"Well, I have spent the last week at the very cool dolomite (limestone) sport crag Wild Iris in Wyoming. With perfect low 20 degree weather and free camping this place kicks butt. In the past week I have climbed the hardest I have ever done. My hard route tally at the crag is: 1 x 12b (26?), 4 x 12a's (25?) and heaps of 10s and 11s. All the hard routes I got in only a few goes. Two of the 12s I got on my second try. On the first day I cranked 12 routes all grade 20 or harder. The rock is awesome vertical to slightly overhung, massively pocketed perfection. Perfect bolting and rap anchors makes this place a dream to climb at. We might be heading for
Squamish in Canada or straight to Smith Rocks. Till next time - and next free email in public library!"
A two week period in June/July saw Malcolm Matheson (HB) cranking
multitudes of routes at Frog in a non-stop fashion. Unfortunately, Whistling Kite
(31) still managed to elude him.
Well known Aussie crankmeister Dave Jones was featured in a full page Gallery shot in Climbing magazine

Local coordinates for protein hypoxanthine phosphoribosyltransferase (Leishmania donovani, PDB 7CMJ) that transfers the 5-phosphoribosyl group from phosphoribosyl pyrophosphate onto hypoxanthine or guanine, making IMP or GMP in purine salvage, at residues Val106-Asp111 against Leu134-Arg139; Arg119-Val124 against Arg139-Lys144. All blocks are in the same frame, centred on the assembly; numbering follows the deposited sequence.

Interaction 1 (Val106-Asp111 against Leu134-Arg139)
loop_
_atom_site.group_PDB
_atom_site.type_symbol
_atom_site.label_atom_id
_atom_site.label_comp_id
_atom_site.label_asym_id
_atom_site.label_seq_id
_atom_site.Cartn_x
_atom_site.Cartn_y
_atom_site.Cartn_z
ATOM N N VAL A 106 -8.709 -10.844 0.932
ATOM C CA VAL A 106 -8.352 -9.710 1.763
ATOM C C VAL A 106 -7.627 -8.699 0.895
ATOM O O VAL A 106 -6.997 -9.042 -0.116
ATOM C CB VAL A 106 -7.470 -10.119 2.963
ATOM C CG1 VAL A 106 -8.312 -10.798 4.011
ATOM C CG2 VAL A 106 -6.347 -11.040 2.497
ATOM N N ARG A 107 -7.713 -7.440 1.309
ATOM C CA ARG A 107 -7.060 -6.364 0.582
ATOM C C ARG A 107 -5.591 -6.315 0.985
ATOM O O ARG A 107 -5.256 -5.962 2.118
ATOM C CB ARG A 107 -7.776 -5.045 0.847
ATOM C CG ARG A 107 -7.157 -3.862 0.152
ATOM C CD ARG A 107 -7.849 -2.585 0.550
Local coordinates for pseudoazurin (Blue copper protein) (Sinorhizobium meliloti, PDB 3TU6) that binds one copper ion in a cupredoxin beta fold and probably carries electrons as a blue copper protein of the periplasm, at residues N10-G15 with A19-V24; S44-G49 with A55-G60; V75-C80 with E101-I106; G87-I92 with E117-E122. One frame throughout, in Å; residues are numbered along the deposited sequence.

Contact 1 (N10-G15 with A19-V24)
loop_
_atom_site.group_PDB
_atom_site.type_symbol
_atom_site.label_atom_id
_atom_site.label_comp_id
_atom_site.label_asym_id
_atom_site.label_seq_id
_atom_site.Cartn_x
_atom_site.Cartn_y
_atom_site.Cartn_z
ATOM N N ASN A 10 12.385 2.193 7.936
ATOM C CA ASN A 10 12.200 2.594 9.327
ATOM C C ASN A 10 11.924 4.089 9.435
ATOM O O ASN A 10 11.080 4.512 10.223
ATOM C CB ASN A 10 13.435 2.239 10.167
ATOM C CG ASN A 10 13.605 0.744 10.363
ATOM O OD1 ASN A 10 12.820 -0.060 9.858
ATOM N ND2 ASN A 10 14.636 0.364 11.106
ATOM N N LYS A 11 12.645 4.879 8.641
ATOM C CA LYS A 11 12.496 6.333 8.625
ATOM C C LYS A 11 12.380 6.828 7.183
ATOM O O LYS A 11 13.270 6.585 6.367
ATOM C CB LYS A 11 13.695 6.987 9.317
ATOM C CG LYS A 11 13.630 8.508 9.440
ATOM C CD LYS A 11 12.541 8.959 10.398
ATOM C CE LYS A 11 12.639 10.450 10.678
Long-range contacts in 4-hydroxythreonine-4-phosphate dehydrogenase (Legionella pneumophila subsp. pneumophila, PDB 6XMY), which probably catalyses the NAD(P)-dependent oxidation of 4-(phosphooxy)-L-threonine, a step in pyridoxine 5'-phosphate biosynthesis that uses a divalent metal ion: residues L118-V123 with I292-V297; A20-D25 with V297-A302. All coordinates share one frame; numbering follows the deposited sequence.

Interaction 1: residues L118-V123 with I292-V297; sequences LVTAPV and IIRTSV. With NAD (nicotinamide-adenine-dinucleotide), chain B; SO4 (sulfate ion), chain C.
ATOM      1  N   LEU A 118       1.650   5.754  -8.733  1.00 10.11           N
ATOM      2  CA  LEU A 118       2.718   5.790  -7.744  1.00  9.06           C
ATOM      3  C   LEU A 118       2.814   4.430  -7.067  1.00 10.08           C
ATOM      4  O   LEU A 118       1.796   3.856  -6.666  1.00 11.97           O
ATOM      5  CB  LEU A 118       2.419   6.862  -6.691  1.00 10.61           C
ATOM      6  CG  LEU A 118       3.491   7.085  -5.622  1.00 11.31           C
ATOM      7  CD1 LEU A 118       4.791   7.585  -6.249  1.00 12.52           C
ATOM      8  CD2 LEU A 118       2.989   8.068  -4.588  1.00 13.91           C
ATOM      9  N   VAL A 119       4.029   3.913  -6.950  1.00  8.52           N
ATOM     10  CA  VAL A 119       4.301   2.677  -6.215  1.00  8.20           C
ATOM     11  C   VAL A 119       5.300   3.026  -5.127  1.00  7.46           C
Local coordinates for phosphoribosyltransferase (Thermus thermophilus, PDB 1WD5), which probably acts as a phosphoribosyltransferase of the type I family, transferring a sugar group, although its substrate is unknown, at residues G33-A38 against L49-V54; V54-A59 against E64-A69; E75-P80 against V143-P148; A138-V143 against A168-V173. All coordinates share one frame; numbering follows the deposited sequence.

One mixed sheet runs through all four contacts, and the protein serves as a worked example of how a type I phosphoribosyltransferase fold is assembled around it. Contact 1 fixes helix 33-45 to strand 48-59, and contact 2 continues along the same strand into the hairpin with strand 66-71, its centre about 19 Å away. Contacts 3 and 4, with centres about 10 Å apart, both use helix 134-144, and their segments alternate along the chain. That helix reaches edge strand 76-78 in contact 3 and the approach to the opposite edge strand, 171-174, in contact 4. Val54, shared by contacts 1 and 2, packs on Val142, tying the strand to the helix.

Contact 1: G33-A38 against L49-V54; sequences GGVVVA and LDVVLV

(# 187?) on the blunt aręte of Debrilla (28).
The photographer was Andrew Peacock.
As reported in issue #1, Darrin Carter has been continuing his voluntary,
New save-the-tree anchors:
Half Days and Patched Pants
Dave Manks Electric Gorilla
The Stars Look Down - rap chain
Egotistical Pineapple - two weird-looking pegs and chain
Baby Staysharp - rap rings and both the original FHs replaced
Yodel Up The Valley - replaced FH
Yodel, Boris And Natasha, Monty Pythons Flying Circus - shared rap chain
your support by donating to the maintenance fund. You can do so upstairs
in K2 Base Camp.
Following up on the accident reported last issue at Frog, the man allegedly
fell off Gladiator, ripping two cams and grounding out in front of his wife and kids.
Above: HB attempting the start of Wild One
(24) at Frog Buttress, July 1999
Glen Foley (16 years old) led The Olos Slab (25)
at Kangaroo Point on July 4. Tendon problems developed while he spent half a day working
Steaming Wally (26) in August, but he'll no doubt be back full force in September.
Glen and his climbing partner Aiden even managed to bust off a few of the already sparse holds on
Steaming Wally, and they think the route might be in for an upgrade. Time will tell.
To CLIMB Or Not To CLIMB
"You're not going to be rapt to hear this. For this year at least there will be no CLIMB Annual or magazine. We aren't going to disappear altogether, we'll still be doing guides and videos, but the mag is on hold.
1999 has been nothing short of a year of total chaos for us so far. Hopefully that is all about to change. Simon Atkins is going to join Justin and myself. He's keen and very enthusiastic (Justin
and I are still suffering burnout from the last 3 years) and with luck the mag will be back next year."
--Mike Myers, editor of CLIMB magazine